By: Jimmy Palmiotti & Justin Gray (story), Ted Naifeh (art), Randy Mayor (colors)
The Story: It’s a battle decide who has the greatest fighting skills—and one-liners.
The Review: If you watch a lot of animated films, you grow to appreciate the craft into making those things, not only a purely technical level, but from the storytelling side of things as well. Think about it. You have these movies which have to be generally lighthearted and frothy throughout (‘cause it’s preferable not to traumatize the kids until they’ve grown up), yet they somehow manage to achieve some credible stakes as well.
That achievement is all the more remarkable when you consider how many comic book writers can’t manage to strike that balance. Take this title. At first, it seemed like Palmiotti-Gray wanted to deliver a purely entertaining series in the tradition of their Power Girl run. Then you get to his issue, and it’s like they’ve changed their minds and want to inject some melodrama and cosmic plotting in the mix.
For instance, Duela Dent’s grim origins, interesting as they are, feel wildly out of place in this otherwise colorful, lively world. Your initial reaction is to search for the humor, but if there’s any to be had, it must be weak indeed because there’s really nothing funny about Duela getting ravaged by a flock of bats and her dad (“Gamblin’ Jack the Joker Dent”) getting shot up during a heist gone wrong and crawling to die in her arms. At this point, you realize that the series had become something very different than the slapstick romp it started out as, and you’re not sure if you like the change.
Well, maybe you’re not, but I’m pretty sure I have no use for a title that has the appearance of a magic-girl bonanza, but inside sports such thought-provoking scenes as Gamblin’ Jack’s final monologue:
“I have to go away because the world has all these stupid little rules about right and wrong, life and death, rich and poor… The cops, detectives, the rich, all authority figures…they all rely on following clues and look for meaning in details. Don’t give them patterns or details, Duela. Give them chaos…and it will drive them mad. Then you can rule the world.”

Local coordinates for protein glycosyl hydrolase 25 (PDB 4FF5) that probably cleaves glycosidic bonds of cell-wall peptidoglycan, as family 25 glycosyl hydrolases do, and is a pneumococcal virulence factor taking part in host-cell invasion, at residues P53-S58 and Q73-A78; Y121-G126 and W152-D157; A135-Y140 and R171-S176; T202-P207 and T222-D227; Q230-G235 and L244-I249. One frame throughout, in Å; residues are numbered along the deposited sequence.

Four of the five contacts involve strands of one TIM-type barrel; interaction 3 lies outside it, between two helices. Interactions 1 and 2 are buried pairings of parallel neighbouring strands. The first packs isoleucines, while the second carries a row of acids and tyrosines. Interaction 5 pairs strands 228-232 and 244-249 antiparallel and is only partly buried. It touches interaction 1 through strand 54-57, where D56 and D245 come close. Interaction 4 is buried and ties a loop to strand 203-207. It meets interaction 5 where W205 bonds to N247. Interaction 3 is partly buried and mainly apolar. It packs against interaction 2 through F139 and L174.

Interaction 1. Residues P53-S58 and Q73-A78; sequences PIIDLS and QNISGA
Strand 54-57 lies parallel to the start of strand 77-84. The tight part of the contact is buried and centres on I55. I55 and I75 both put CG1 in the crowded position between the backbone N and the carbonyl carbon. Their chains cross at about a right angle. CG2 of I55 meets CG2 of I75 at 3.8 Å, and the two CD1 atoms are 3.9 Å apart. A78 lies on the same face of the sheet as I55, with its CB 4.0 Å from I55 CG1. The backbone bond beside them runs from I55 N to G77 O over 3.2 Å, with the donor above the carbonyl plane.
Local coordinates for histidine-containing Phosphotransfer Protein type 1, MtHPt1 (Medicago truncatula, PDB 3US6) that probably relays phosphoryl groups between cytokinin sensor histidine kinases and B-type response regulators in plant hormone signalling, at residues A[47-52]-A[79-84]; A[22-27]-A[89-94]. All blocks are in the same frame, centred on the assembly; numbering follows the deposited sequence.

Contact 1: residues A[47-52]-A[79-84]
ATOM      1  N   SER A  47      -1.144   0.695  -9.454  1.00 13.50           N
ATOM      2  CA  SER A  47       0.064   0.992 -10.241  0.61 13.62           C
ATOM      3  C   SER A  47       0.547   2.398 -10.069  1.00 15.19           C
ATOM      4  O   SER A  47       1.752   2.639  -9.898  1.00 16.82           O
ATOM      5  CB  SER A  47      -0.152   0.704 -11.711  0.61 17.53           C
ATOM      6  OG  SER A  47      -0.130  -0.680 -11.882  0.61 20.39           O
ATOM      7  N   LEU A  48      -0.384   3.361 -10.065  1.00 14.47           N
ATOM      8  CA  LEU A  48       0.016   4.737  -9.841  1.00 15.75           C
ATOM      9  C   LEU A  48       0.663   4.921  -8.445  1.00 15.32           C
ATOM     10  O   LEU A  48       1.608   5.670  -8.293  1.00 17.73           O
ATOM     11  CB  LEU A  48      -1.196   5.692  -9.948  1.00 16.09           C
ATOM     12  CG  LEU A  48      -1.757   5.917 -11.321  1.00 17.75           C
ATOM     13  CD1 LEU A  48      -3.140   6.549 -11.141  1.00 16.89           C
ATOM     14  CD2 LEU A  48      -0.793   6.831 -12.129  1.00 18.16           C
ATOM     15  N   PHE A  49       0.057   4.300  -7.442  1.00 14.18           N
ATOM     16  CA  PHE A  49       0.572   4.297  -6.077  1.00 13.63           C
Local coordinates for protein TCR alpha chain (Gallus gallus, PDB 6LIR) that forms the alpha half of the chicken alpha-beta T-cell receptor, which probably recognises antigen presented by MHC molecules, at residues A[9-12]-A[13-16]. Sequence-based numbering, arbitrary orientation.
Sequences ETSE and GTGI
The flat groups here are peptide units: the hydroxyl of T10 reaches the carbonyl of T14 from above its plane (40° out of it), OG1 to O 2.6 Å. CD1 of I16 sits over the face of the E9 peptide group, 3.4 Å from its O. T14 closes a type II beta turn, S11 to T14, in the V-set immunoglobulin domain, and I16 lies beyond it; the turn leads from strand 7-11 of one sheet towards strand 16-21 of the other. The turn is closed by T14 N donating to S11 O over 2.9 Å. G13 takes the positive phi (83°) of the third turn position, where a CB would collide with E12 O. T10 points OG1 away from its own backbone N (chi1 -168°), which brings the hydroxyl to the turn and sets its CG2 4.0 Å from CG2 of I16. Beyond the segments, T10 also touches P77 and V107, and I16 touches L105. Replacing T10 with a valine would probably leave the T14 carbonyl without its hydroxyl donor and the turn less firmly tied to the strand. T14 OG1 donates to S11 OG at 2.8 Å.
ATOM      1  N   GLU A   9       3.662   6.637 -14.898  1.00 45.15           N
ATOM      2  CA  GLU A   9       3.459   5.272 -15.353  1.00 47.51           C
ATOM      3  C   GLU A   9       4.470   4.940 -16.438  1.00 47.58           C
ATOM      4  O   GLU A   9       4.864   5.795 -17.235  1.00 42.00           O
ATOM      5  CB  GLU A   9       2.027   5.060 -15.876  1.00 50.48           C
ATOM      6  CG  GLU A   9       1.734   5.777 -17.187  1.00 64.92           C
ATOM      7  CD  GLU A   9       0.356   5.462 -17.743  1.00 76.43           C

For a man on his dying breath, he sure can talk, can he? After a while, it just makes you want to nudge him over to the other side already.
A little tip to Palmiotti-Gray: if they have any aspirations for stand-up comedy, they’d be smart to quash them now and spare themselves from the ugly silence that follows a total bomb of an act (Harley: “You guys know when you see a boy for the first time and it feels like your entire body is floating on air? I bet that’s what it’s going to feel like when we kill Batgirl.”) . Here’s another tip: don’t ever try out these jokes on women (Duela to Catwoman: “Let me guess, you’re crampy? Want me to get you some chocolate?”).
Let me just say this: I had friends in the high school anime club that drew better-looking comics than Naifeh. Not only does he mostly fail to convey anything resembling the Japanese style, his linework looks mostly sloppy and hackneyed, and even ignores explicit prompts in the script. In one scene, Duela mentions that her “crew back then was just a bunch of cosplay fetishists with minor criminal aspirations…” So why don’t any of them look like they’re in cosplay? I have little to comment about Mayor’s colors other than it does little to pretty up a truly bland, unappealing set of art.
Conclusion: It’s been a long time since I’ve given a grade worse than a C- to anything, but this issue is a bit of a mess in plot, tone, and art, and trips itself even further by relying on some amazingly bad jokes. Obviously Dropped.
– Minhquan Nguyen
Some Musings: – Really, what were Palmiotti-Gray thinking with this Rule 69 Brainiac thing? Like a big stalk of broccoli plunked in the middle of a cake.